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Compass (01/20/06) – Five young men attacked and threatened to kill a Protestant church leader in Turkey’s fourth largest city after Sunday worship services January 8.

Kamil Kiroglu, 29, was beaten unconscious twice along the street after leaving his church premises in Adana at about 5 p.m. Wielding a long butcher knife, one of the unidentified attackers threatened to kill him if he refused to deny his Christian faith and return to Islam.

The four Turks involved in the attack appeared to be in their late teens but were led by a foreigner probably 10 years older who claimed to be from Turkmenistan . At one point, the group’s leader said he was acting on behalf of the Al-Qaeda terrorist network.

The five strangers showed up at the Adana Protestant Church ’s rented facility near the city center 45 minutes before the Sunday service began at 2 p.m. About 40 people, the usual number, were attending the service.

Introducing himself to church members as a Christian from Turkmenistan , the group’s leader made a show of speaking Russian. He said that he had “converted” the four Turks with him to Christianity, but that he did not know how to teach them.

The others chimed in, saying, “We want to know more. Please teach us about Jesus.” They claimed to have come from Mersin and Gaziantep , cities 35 and 120 miles, respectively, from Adana .

Following the service, Kiroglu suggested the visitors ask him their questions as church members lingered at the facility drinking tea. But they said it was too crowded to talk freely, insisting they would wait to talk with him after everyone else had left.

Some minutes later, Kiroglu began to become suspicious, realizing that he was now alone with them in the building. All five stood whispering together near the door, blocking him from leaving.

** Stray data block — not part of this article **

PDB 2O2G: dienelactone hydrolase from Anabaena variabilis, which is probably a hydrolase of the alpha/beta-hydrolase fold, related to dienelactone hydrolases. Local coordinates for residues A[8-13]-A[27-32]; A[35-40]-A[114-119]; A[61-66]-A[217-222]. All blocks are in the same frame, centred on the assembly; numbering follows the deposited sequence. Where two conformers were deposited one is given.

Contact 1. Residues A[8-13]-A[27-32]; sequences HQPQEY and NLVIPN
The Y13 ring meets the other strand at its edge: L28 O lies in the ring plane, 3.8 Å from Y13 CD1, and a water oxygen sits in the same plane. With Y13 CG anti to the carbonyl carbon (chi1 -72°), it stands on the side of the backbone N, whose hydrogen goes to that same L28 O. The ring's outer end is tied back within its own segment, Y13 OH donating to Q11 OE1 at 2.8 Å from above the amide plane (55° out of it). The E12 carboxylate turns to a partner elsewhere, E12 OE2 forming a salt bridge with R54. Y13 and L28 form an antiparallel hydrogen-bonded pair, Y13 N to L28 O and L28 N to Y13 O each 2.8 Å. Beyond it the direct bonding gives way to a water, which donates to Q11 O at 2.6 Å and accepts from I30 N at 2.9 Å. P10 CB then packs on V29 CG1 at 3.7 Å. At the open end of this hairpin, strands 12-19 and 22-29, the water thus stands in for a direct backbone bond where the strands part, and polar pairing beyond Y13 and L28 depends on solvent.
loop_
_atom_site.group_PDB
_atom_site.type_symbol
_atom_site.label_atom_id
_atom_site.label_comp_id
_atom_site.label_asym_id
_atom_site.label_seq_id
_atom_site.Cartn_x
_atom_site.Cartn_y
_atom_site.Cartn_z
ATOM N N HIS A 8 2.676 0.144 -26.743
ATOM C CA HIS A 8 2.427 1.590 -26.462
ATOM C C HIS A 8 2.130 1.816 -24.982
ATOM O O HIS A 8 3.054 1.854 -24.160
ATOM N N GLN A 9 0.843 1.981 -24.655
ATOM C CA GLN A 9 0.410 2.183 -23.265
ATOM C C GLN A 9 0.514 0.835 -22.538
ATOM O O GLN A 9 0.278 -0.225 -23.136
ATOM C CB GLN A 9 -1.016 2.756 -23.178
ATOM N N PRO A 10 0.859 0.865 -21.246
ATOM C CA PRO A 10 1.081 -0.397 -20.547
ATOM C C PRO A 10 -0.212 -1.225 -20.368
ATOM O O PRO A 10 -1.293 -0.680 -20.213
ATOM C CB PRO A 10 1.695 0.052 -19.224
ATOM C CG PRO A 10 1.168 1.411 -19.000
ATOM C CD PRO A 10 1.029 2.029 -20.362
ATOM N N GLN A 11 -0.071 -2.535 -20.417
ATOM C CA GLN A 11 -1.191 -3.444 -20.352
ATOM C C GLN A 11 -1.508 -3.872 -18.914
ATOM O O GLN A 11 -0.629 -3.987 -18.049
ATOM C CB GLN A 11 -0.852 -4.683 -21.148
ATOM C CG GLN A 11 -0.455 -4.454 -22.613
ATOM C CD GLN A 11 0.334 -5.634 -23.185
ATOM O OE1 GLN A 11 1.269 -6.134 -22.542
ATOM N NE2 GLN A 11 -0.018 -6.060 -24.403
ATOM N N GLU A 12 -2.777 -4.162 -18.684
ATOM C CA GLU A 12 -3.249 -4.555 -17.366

Explaining that he and the other church leaders all had previous appointments, Kiroglu glanced out the door and called to an expatriate friend waiting for him outside. When his friend appeared, the group reluctantly started to leave, talking among themselves about a “package” they had left inside.

“If you have left any package inside, go and get it,” Kiroglu told them, “because I am going to lock the door.”

Surprised, the leader tried to deny saying anything about a package. But then he said abruptly, “There is a package for you from Al-Qaeda. It is a surprise. You will soon know what it is.” Then the men quickly strode away.

“When I heard this, I shut the door,” Kiroglu said, “and I was really frightened.”

Shouting to his expatriate friend, who did not understand Turkish, to run, he took out his cell phone to call the police.

But when the men looked back and saw what Kiroglu was doing, they whirled and rushed back toward him. He said one of them shouted, “We don’t want Christians in this country!”

Ignoring the church leader’s confused foreign friend, the men chased and caught Kiroglu and began to strike him severely with their fists and feet. “I was trying to protect my face,” Kiroglu said, “but soon I was lying on the ground, covered in blood, and they were still kicking and beating me.”